That literary Urdu culture had, and continues to have, a certain cultural arrogance but also came to be in an antagonistic relation to the Pakistani State, while aiding in crafting its founding ideology. So, for instance, people who came from UP and their descendants are still called Muhajirs – people born in Pakistan, who may or may not even have been to India, are still immigrants.

My father lost his job in the ’80s, under something called Martial Law Regulation 52, a regulation declaring people “enemies of state” – in part because he was from UP. He had come to Pakistan alone on a bus after the Partition and believed in the dream of a separate homeland. One of the questions he was asked, right before he was sacked, was whether he was a “son of the soil” – in that context meaning Punjabi. He was unemployed and devastated for my entire adolescence and given that he was a strong believer in the nationalist cause, he has never really recovered from that profound betrayal of his youthful ideals. All of that is in the mix in the novel’s imagining of the displacement of UP culture.

You grew up and studied in Pakistan and Singapore. How did your identity as a Pakistani woman help craft Tahira’s character, making her the kind of person she is in the novel, hanging on to a husband so removed from her intellectual and ideological standing in the name of tradition and family honour? If you were to set the novel much later, would you see her acting any differently? How do you think the Pakistan of today, or indeed the entire subcontinent, would treat a woman like Tahira?
I actually lived in Singapore when I was a child for about five years, and that shaped me in all sorts of subtle but enduring ways. We moved back to Karachi when I was six but then I grew up in Pakistan – mostly Karachi, but also, briefly, Peshawar and Lahore. I left to study in the United States after my A levels. I was, however, brought up with these attitudes and fought them quite hard and probably, according to some, rather dramatically.

I also grew up in a rather troubled and misogynistic household, which was also anti-cultural in the way people tended to be in the ’80s and ’90s, and still are, but now it’s cool in some upper-middle class circles to get a PhD in literature, for instance. Back in the ’90s, everyone thought I was crazy. I remember that my youngest aunt’s husband and the eldest of my mother’s brothers even had some sort of conversation about how I shouldn’t be sent abroad to study – because of the presumption of ownership of all the women in the family. Tip of the iceberg: that conversation. My mother tried to prevent it. Interestingly, my very conservative and otherwise chauvinistic father ignored them all on that one and was relatively supportive.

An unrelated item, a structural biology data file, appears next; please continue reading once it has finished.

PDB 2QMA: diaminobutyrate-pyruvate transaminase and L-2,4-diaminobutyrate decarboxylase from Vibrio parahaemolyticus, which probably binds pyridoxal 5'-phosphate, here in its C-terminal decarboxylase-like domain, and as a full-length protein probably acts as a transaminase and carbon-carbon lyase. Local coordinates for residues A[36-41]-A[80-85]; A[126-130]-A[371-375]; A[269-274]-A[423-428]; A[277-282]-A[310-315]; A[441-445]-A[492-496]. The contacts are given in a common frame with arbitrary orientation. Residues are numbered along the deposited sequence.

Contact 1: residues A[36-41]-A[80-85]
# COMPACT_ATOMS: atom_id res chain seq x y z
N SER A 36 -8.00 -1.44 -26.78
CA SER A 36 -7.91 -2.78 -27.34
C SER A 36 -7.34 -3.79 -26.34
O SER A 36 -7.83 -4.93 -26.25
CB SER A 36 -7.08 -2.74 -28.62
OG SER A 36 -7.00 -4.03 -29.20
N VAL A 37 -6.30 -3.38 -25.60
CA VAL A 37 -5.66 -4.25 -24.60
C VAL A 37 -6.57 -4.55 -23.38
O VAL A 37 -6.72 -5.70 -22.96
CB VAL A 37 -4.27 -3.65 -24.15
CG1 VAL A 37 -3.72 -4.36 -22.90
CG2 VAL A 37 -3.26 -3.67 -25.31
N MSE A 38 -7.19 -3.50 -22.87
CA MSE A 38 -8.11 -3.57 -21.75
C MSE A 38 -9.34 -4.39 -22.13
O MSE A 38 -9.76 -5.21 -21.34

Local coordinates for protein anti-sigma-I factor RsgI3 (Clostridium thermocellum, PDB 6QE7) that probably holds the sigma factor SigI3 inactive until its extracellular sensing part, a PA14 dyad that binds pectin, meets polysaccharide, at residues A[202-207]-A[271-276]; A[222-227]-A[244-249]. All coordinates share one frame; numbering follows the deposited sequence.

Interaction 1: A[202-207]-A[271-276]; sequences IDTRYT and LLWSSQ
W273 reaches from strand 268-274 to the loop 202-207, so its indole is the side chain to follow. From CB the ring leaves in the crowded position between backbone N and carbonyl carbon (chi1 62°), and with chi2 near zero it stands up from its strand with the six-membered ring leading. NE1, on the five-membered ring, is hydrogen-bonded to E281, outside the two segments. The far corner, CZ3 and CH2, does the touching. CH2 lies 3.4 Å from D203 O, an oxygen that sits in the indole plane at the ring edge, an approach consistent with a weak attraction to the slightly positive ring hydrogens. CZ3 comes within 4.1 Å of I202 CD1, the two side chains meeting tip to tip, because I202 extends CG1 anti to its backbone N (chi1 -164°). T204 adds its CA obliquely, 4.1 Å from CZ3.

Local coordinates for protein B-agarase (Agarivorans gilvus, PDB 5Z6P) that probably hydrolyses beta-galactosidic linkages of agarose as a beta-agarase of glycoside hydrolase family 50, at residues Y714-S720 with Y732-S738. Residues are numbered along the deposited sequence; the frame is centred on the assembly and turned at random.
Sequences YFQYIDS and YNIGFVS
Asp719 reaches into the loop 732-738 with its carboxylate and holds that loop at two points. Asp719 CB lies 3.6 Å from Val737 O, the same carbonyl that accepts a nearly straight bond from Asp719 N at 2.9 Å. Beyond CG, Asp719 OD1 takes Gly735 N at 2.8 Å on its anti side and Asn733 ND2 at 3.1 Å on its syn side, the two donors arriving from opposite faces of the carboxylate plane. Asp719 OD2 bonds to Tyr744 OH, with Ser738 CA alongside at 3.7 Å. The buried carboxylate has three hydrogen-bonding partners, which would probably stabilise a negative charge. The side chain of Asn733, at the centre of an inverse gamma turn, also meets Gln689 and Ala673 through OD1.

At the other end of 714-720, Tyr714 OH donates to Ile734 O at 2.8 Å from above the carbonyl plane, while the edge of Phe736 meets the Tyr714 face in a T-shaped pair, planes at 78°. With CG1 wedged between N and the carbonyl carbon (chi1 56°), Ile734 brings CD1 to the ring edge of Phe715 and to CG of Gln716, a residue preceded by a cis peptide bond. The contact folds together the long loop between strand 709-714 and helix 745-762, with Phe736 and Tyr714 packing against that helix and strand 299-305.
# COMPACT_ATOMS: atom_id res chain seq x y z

I was the first person in my family to marry a non-Pakistani and also the first to get divorced, so I’ve heard most of it. Really. On Tahira, I would have to think more about it – she’s a very specific character, but I think young women tend to have rather different attitudes. Not all of them, of course. I am thinking of the recent Aurat march in Pakistan and the thoroughly admirable fierceness of the young women and their unapologetic and sardonic posters, which raised quite a deplorable, to my mind, stink. Of course, they still face extraordinary misogyny and similar social attitudes, but they have a somewhat stronger sense of what’s due to them. At the same time, I see that many of my students, from all backgrounds, have internalised quite a bit of misogyny.

In a novel so deeply enmeshed in diminishing personal and political freedom, art comes as an escape for Tahira, doesn’t it, even though, for her in-laws, it’s a form to show their social superiority. Her desire to paint that her mother negotiates for her before the wedding provides her the much-needed diversion, and gives an outlet to her innermost feelings. Did you conceive this novel as a meditation on art’s power to heal?
There’s another layer though. In the novel, people think art will liberate Tahira and the novel is quite ambivalent about that notion of artistic liberation and rescue, I think – as is Tahira herself. But I did conceive the novel as a meditation on a certain notion of art as a liberator that comes out of Romantic notions of art and subjectivity. Also on what constitutes a Bildungsroman in such circumstances.

The novel stands out for its interesting and intricately laid interplay between its interiority and exteriority. Did you have to work on the delicate balance between the two?
Oh, yes. I had initially thought I would write a novel that never left the house and into which the outdoors seeped, but I found that too claustrophobic to live with. I was, however, very conscious of the necessary delicacy of that balance for what I was trying to do. I wanted to write a novel that was also a meditation on the marriage plot and on domestic fiction and so a lot of thinking about the form of that kind of novel, its history and its relation with the public sphere went into writing The Empty Room. Hence, for instance, the allusions to Deputy Nazir Ahmad, Samuel Richardson and to Behishti Zevar.